In Memoriam: Donald Moffat (1930-2018)
Donald Moffat, most remembered for his film roles in The Thing and Clear and Present Danger, died last week just days from his eighty-eighth birthday from complications due to a stroke.
Born in Plymouth, England on December 26th, 1930, Moffat trained at the prestigious Royal Academy of Dramatic Art in London England after a two-year stint in the military. Initially a stage actor with the Old Vic Theatre company in London, the actor would eventually move to Oregon in 1956 and become a bartender and a lumberjack for a brief time before moving to the East Coast. Stage acting would remain a staple for the rest of Morrow’s life as he earned two Tony nominations in 1967 for Henrik Ibsen’s The Wild Duck and Pirandello’s Right You Are If You Think You Are. Donald Moffat would later go on to star opposite Jason Robards in 1986’s stage production of The Iceman Cometh.
Aside from stage acting, Donald Moffat had a film and television career that spanned six decades beginning with an uncredited role in 1956’s The Battle of River Plate. Over the years Moffat would appear in such films as The Terminal Man, The Right Stuff, The Bonfire of the Vanities, and Regarding Henry. Moffat was also no stranger to television appearing in several TV shows that ranged the gamut, everything from Rod Serling’s Night Gallery to The West Wing. His last feature film was 1999’s Cookie’s Fortune. He retired from acting in 2005.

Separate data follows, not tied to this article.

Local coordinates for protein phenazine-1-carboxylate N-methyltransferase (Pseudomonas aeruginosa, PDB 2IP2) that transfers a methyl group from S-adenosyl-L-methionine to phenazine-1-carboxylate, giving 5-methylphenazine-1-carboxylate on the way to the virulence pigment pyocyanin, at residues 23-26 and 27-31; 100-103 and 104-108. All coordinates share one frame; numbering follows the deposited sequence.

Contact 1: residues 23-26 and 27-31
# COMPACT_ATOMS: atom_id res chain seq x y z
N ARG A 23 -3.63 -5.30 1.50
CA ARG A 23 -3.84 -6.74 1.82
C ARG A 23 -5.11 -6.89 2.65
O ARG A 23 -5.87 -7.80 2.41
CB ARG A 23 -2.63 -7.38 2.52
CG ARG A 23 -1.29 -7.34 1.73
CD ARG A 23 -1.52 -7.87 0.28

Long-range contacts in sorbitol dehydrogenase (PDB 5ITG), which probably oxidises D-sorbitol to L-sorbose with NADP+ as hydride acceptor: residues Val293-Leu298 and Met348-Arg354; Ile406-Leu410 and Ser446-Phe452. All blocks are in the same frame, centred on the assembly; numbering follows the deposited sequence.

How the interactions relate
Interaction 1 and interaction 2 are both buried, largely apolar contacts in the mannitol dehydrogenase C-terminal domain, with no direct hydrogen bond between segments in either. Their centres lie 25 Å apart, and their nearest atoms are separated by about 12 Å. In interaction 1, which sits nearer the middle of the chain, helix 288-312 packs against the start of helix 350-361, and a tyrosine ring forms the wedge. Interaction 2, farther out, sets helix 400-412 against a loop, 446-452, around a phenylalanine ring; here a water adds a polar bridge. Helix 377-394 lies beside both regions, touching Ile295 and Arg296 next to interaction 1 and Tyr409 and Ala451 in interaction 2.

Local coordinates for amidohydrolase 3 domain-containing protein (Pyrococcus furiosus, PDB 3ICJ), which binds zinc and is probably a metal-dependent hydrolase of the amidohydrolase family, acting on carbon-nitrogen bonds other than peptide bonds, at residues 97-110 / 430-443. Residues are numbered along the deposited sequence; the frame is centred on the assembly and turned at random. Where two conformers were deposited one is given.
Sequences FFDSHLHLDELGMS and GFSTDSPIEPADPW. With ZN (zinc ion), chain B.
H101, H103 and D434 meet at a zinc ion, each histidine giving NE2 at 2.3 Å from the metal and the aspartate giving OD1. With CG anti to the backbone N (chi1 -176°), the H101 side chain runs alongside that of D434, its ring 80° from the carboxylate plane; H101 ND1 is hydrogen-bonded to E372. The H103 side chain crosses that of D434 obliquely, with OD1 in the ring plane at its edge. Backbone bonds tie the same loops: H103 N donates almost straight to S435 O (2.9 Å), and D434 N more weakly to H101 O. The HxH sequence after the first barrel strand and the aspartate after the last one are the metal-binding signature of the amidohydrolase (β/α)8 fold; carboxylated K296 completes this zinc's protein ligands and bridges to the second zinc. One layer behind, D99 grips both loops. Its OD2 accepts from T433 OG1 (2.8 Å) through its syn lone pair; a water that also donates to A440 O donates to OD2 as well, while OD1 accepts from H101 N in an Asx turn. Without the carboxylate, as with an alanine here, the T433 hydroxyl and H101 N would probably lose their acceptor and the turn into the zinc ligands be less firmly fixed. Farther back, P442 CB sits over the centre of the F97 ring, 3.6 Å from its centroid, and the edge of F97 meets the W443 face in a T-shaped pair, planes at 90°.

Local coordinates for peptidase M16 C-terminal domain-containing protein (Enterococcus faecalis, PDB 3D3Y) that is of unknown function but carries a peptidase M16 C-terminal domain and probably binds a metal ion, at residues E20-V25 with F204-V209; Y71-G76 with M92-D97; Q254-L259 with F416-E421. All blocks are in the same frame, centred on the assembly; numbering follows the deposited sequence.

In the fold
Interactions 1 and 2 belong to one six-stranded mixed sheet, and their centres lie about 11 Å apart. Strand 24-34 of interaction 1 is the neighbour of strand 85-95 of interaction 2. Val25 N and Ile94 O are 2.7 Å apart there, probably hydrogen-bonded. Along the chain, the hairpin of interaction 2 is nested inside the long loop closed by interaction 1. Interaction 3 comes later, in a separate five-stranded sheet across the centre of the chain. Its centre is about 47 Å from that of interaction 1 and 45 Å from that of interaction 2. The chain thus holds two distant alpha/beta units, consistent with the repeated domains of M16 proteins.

Moffat is survived by his wife of almost fifty years, director and actress Gwen Arner. He leaves behind four daughters, ten grandchildren, and three great-grandchildren.
I will always remember Donald Moffat fondly as the station director Garry from director John Carpenter’s 1982 film The Thing. Moffat was a fantastic character actor who never became a leading man but clearly thrived on the stage, starring in over 80 plays. Rest in peace Mr. Moffat. You’ll be missed.